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People are spending more time in video calls than ever, but the big questions are going unanswered. Specifically: when are you supposed to mute yourself? And when is it okay to leave the camera off?
From what I can tell, even the Very Tech Savvy People have no idea what the etiquette is, so it’s time for a definitive ruling:
If there are five or fewer people on the call, don’t mute yourself. If there are six or more, mute unless you’re the person currently talking.
That’s it. That’s the rule now. Thank you for reading.
Wait, did you want me to explain myself? Fine, let’s get into why I think this is the objective, definitive rule for any and all video calls going forward, then outline a few exceptions. After that, we can talk about video.
Related: 10 tips and tricks for Zoom
Why five people is the definitive line for muting yourself on video calls
Everyone can agree that muting by default is necessary for large meetings. At Zapier, we regularly have all-hands meetings with over 300 participants—it would be chaos if everyone left their microphones on. For meetings with two or three people, however, leaving microphones on allows conversations to flow naturally.
So it’s clear there’s a line somewhere, but how did I come up with the number five? I started by polling my Zapier coworkers. We’re a remote-only company, meaning we spend a lot of time in video calls. We didn’t all agree (and several people trolled me), but the most common responses were five or six people.
This seemed about right, but I wasn’t sure why—until my colleague Erin spoke up.
This, I think, is the real reason muting is necessary beyond five people. Video conferencing software only shows so many people on the screen at once. You can only pick up on someone’s non-verbal cues if you can see them, and non-verbal cues are essential for knowing who’s about to start talking or when someone is finished with that they’re saying. Lose those non-verbal cues, and everyone will inevitably end up talking over each other. The lag inherent to video calls makes this even worse, meaning a natural conversational flow is impossible.
Basically, if you can see everyone on the call, you can have a conversation as if you’re all in the same room. If you can’t, then you need to lean into the remoteness of it and mute.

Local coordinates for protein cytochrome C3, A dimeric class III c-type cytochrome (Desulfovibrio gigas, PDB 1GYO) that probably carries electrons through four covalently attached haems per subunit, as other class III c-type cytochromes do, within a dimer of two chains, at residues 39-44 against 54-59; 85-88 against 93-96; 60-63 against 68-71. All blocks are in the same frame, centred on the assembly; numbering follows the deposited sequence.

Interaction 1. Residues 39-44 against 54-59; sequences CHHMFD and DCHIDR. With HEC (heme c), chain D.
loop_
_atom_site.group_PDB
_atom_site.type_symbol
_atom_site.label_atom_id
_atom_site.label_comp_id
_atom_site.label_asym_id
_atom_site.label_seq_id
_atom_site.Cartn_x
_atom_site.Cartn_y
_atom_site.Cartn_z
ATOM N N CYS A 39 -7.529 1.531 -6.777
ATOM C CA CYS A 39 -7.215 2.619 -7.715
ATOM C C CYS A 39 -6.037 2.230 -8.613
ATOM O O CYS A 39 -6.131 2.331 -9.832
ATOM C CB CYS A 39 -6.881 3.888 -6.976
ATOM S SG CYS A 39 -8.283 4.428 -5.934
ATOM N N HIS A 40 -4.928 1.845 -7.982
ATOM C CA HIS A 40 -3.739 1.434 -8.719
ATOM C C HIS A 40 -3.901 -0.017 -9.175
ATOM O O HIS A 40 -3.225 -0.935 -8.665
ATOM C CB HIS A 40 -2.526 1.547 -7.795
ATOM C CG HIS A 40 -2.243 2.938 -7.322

During our weekly all-hands meetings, everyone mutes their microphones unless they’re presenting. When people have questions, they ask using the built-in chat or other text-based services. The presenter will sometimes ask follow-up questions, at which point the person who asked the initial question will unmute and continue the conversation out loud. This system works for us in larger meetings, but for smaller team meetings, we tend to keep our microphones on throughout so that we can converse naturally.
Admittedly this gets fuzzy. How many people you can see at once depends on which video conferencing software you’re using and how you have it set up. You could argue the actual number should be four, five, or six people. But this is the internet, and no one has ever gone viral for offering an intelligent, nuanced take on a complex issue. So: five people is the rule.
Are there any reasons to mute during small meetings?
My rule, which is eternal and beyond questioning, does have a few exceptions. Here are reasons to mute yourself even if you’re in a meeting with fewer than five people:
- Someone is presenting. Some small meetings include presentations, and it’s a good idea to mute yourself and listen. (I like to disrupt presentations with jokes, but no else likes this about me, so I stay muted.)